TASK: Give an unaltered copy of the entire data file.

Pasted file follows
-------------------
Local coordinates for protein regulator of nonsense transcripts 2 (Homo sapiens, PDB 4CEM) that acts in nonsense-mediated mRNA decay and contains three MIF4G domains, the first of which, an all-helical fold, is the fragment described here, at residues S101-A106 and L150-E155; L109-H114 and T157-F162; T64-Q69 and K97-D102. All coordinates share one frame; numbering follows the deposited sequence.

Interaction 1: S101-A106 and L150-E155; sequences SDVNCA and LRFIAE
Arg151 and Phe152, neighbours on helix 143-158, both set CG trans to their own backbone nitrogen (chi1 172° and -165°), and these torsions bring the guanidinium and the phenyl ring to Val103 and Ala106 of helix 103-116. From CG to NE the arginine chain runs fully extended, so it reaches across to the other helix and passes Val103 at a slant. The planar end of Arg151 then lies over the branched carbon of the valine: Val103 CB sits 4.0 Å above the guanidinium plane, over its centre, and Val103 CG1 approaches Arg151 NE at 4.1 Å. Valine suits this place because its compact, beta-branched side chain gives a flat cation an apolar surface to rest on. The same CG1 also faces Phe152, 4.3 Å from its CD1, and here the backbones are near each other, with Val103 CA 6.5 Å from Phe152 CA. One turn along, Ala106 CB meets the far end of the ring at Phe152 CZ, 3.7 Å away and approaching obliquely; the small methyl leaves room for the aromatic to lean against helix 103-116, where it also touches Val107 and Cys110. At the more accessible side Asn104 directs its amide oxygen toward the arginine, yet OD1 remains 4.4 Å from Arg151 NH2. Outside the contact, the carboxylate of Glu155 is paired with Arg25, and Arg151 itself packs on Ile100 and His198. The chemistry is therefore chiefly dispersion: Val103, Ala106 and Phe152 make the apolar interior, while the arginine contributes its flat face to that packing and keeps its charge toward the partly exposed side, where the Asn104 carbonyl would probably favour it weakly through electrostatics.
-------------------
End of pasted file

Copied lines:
Local coordinates for protein regulator of nonsense transcripts 2 (Homo sapiens, PDB 4CEM) that acts in nonsense-mediated mRNA decay and contains three MIF4G domains, the first of which, an all-helical fold, is the fragment described here, at residues S101-A106 and L150-E155; L109-H114 and T157-F162; T64-Q69 and K97-D102. All coordinates share one frame; numbering follows the deposited sequence.

Interaction 1: S101-A106 and L150-E155; sequences SDVNCA and LRFIAE
Arg151 and Phe152, neighbours on helix 143-158, both set CG trans to their own backbone nitrogen (chi1 172° and -165°), and these torsions bring the guanidinium and the phenyl ring to Val103 and Ala106 of helix 103-116. From CG to NE the arginine chain runs fully extended, so it reaches across to the other helix and passes Val103 at a slant. The planar end of Arg151 then lies over the branched carbon of the valine: Val103 CB sits 4.0 Å above the guanidinium plane, over its centre, and Val103 CG1 approaches Arg151 NE at 4.1 Å. Valine suits this place because its compact, beta-branched side chain gives a flat cation an apolar surface to rest on. The same CG1 also faces Phe152, 4.3 Å from its CD1, and here the backbones are near each other, with Val103 CA 6.5 Å from Phe152 CA. One turn along, Ala106 CB meets the far end of the ring at Phe152 CZ, 3.7 Å away and approaching obliquely; the small methyl leaves room for the aromatic to lean against helix 103-116, where it also touches Val107 and Cys110. At the more accessible side Asn104 directs its amide oxygen toward the arginine, yet OD1 remains 4.4 Å from Arg151 NH2. Outside the contact, the carboxylate of Glu155 is paired with Arg25, and Arg151 itself packs on Ile100 and His198. The chemistry is therefore chiefly dispersion: Val103, Ala106 and Phe152 make the apolar interior, while the arginine contributes its flat face to that packing and keeps its charge toward the partly exposed side, where the Asn104 carbonyl would probably favour it weakly through electrostatics.